Degraded versus restored rangeland states in Jordan – hillslope to small-catchment level implications on runoff and erosion
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Mira Haddad, Stefan Strohmeier, Job de Vries, Sayjro Nouwakpo, Osama Al-Hamdan, Mark Weltz, Michel Rahbeh. (9/4/2018). Degraded versus restored rangeland states in Jordan – hillslope to small-catchment level implications on runoff and erosion.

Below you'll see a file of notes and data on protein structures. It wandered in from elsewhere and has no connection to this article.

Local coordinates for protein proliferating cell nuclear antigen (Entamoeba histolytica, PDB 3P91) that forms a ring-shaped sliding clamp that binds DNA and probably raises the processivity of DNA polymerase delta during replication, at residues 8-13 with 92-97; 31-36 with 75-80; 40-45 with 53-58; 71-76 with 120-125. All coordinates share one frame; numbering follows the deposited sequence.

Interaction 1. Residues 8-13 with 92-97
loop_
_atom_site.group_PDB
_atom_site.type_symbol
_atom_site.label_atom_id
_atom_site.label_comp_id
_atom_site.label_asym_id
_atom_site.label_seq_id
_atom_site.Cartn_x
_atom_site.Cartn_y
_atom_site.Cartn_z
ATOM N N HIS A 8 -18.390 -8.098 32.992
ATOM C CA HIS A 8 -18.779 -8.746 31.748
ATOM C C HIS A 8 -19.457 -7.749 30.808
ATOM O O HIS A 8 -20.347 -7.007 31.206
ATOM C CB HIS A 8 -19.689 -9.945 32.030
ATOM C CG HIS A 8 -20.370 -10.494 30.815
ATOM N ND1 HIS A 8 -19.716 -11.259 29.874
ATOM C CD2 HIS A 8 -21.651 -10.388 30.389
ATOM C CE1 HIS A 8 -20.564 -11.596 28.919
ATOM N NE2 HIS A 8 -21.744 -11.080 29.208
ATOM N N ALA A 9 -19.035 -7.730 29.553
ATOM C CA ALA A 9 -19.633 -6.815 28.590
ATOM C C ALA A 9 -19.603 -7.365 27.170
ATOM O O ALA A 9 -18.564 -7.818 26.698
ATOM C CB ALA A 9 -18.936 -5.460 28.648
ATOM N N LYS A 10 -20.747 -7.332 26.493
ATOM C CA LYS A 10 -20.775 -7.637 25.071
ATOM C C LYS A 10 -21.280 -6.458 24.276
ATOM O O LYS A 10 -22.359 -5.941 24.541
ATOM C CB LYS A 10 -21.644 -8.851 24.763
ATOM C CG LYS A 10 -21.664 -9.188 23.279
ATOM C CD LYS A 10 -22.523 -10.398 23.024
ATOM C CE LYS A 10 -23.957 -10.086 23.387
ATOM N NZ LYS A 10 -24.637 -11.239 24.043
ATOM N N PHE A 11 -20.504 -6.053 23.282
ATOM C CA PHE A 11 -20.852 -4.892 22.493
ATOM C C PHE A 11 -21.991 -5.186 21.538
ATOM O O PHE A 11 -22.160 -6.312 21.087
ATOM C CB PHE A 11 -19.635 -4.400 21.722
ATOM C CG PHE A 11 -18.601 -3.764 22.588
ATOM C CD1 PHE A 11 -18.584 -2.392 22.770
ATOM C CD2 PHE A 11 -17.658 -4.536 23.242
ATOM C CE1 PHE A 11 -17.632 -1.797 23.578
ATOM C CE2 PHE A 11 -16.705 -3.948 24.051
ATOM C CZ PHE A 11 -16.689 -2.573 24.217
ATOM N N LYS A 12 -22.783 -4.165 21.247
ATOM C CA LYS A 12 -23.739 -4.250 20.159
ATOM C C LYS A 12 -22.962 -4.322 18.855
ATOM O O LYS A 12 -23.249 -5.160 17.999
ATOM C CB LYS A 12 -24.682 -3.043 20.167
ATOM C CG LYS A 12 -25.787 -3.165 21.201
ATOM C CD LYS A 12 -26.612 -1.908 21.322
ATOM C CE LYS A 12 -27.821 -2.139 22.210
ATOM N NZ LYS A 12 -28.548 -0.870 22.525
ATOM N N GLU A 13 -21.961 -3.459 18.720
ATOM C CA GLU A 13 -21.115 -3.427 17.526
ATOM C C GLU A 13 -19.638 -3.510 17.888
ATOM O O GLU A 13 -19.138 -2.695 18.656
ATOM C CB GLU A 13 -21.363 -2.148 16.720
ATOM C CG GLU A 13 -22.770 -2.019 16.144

Over the past decades, migration, overgrazing and mismanagement transformed the Jordanian rangelands into degraded badlands. Almost bare and crusted soil surface conditions are interlinked with accelerated runoff, soil erosion and gullying. Immense restoration efforts are being conducted to counter-measure further degradation. Mechanized micro-Water Harvesting (WH) based plantation of shrub seedlings is among the most promising techniques for large-scale application. The tractor ploughed micro-catchments collect surface runoff and locally increase soil moisture, which boosts the out-planted seedlings’ growth and eventually leads to shrub patches, enhancing biodiversity and habitat quality. ‘Al Majidyya’ rangeland monitoring site near Amman, Jordan, provides the according monitoring data for the present rangeland transition-state study using Rangeland Hydrology and Erosion Model (RHEM). The study investigates surface runoff and erosion pattern of the three different rangeland states: the i) supposed baseline, based on literature recherché and community feedback, ii) the present degraded status, and iii) micro-WH based restored scenario, combining field observation and modeling. Hillslope level RHEM modeling was performed for a long-term erosion risk assessment, and event based spatially distributed watershed simulations were conducted for various scenarios’ landscape response investigation. Comparison of the water and sediment dynamics of the baseline, degraded and restored state add on knowledge for the sustainability assessment of the micro-WH based restoration approach.